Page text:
Heavy smoker who 'died' from massive heart attack has turned his life around
A HEAVY smoker who 'died' after suffering a massive heart attack has told how he turned his life around and become a self-confessed fitness fanatic.
Former Army bombardier Steve Furse, aged 54, used to smoke 60 a day, was overweight and inactive.
But three years ago, after the near-fatal experience, he quit smoking, changed his diet and turned his sedentary lifestyle on its head.
Steve said his heart stopped while he was undergoing a 'stent' procedure at Derriford Hospital following a heart attack.
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He described how he felt himself drift away and die before doctors revived him on the operating table.
"I was lying there when all of a sudden there were alarms going off, lights flashing, doctors saying: 'Come on, bring him back to life'," said Steve.
"I felt myself slowly drifting away. You can actually feel yourself going, and then suddenly nothing. It was as if I was gone. I think I was dead.
"Then I felt a pain in my arm and I was back. They had brought me back from the dead.
"They gave me a second chance at life and I'm going to take it and make sure I don't have another heart attack."
Steve, a driver for Plymouth Citybus, said being given a second chance inspired him to transform his life.
The Mannamead grandfather's routine includes running three or four times a week, cycling and weight training.
He urged others to look after their health before it is too late.
In October 2009, Steve had fallen ill for five days with feverish symptoms.
What he mistook for a virus was actually a heart attack.
He said: "I'd been sitting at the computer at home and all of a sudden I felt horrible, I couldn't get comfortable. Then I was violently ill with sickness and diarrhoea.
"I didn't have a clue it was a heart attack. There were a lot of viruses going around.
"I went to bed and the room was going around and around. I had a pain in my right arm and chest and I couldn't sleep. I thought it was just heart burn.
"I went to work for five days and was ill every day with different symptoms. The first day I was yellow and feverish, the second I was cold and couldn't warm up, the next I felt sick.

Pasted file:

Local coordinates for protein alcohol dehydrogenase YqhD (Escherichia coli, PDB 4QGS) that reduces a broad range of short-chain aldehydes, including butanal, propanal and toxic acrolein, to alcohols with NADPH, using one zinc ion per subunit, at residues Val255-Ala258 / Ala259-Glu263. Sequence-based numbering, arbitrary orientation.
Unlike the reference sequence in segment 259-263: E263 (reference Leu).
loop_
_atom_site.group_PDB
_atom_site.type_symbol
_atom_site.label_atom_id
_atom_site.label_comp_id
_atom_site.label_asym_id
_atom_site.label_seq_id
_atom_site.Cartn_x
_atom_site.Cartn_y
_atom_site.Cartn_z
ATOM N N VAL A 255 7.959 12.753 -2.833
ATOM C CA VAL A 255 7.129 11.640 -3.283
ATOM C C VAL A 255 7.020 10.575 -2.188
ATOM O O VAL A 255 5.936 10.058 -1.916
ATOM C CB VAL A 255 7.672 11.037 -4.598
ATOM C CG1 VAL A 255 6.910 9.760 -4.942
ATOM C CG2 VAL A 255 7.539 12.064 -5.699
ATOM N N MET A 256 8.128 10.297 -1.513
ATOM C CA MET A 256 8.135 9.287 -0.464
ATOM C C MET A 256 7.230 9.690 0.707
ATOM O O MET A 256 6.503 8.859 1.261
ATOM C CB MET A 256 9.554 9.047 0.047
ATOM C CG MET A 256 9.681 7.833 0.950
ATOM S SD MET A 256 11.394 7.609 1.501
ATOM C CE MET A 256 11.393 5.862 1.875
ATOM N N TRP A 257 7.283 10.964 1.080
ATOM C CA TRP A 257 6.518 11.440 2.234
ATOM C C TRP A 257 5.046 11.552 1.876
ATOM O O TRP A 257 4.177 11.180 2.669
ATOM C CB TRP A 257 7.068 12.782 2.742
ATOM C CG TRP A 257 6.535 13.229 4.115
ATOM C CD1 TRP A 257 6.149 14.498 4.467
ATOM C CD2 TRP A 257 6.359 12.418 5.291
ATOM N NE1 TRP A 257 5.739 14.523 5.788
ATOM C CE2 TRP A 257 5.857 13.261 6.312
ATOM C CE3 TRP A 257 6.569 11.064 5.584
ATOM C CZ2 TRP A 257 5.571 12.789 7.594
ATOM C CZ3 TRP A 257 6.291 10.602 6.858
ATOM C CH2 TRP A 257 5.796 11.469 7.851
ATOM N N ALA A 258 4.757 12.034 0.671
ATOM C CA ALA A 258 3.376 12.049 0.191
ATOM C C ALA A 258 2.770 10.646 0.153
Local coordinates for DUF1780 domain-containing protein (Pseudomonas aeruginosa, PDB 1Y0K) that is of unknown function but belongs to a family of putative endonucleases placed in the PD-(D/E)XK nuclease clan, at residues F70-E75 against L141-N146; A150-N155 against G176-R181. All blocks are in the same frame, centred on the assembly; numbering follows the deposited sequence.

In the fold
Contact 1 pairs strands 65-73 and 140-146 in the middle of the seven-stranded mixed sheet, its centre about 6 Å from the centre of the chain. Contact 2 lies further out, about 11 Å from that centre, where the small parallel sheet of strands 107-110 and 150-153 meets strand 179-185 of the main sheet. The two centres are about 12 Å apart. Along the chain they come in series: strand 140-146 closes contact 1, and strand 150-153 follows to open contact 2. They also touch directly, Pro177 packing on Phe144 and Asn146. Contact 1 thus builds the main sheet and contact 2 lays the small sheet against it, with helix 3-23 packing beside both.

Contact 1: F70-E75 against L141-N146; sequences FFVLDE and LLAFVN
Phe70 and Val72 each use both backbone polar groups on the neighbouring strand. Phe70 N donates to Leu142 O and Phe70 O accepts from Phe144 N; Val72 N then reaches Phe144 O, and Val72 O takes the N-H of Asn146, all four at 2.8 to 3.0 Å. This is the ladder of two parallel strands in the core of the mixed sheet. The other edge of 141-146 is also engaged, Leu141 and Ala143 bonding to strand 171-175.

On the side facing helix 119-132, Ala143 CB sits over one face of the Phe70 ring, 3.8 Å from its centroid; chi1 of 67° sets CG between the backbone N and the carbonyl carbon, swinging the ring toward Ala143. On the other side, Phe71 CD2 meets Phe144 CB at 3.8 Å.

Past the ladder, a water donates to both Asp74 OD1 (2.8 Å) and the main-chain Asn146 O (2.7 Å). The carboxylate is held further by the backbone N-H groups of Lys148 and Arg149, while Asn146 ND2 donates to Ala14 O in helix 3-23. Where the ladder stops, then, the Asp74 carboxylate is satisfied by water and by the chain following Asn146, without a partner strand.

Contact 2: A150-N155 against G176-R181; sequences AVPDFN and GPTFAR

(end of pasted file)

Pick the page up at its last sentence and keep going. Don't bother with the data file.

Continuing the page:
"On the fifth day I took the dog for a walk and got so out of breath, I had to sit down on the grass. I realised something was seriously wrong."
He went to his GP who diagnosed a heart attack and immediately referred him to Derriford Hospital by ambulance.
Consultants said Steve had damaged his heart and needed a stent.
The procedure involves a tiny tube being inserted through the wrist in to the coronary artery while the patient is awake.
And what happened during the procedure "changed everything".
"From the day I went into hospital I never touched another cigarette," he said. "It was the best thing I could have done.
"It was time to change my life. I couldn't just accept it and go back to my old ways."
He spent seven days in hospital and received cardiac rehabilitation through Plymouth YMCA's Exercise on Referral programme.
He took the exercise regime many steps further – gradually building up to hours running, cardio, weights and cycling. He has gone from 13 to 11 stone.
"I wanted to prove that you can have a heart attack but still better yourself," he said. "I'm 54, I've got muscles in my chest that I didn't have when I was in the Army and I've never felt better."
Steve was in the Army for 12 years until 1989. He became a bombardier in the 47 Field regiment Royal Artillery.
The father of four and grandfather of nine has been a driver for Citybus for 11 years.
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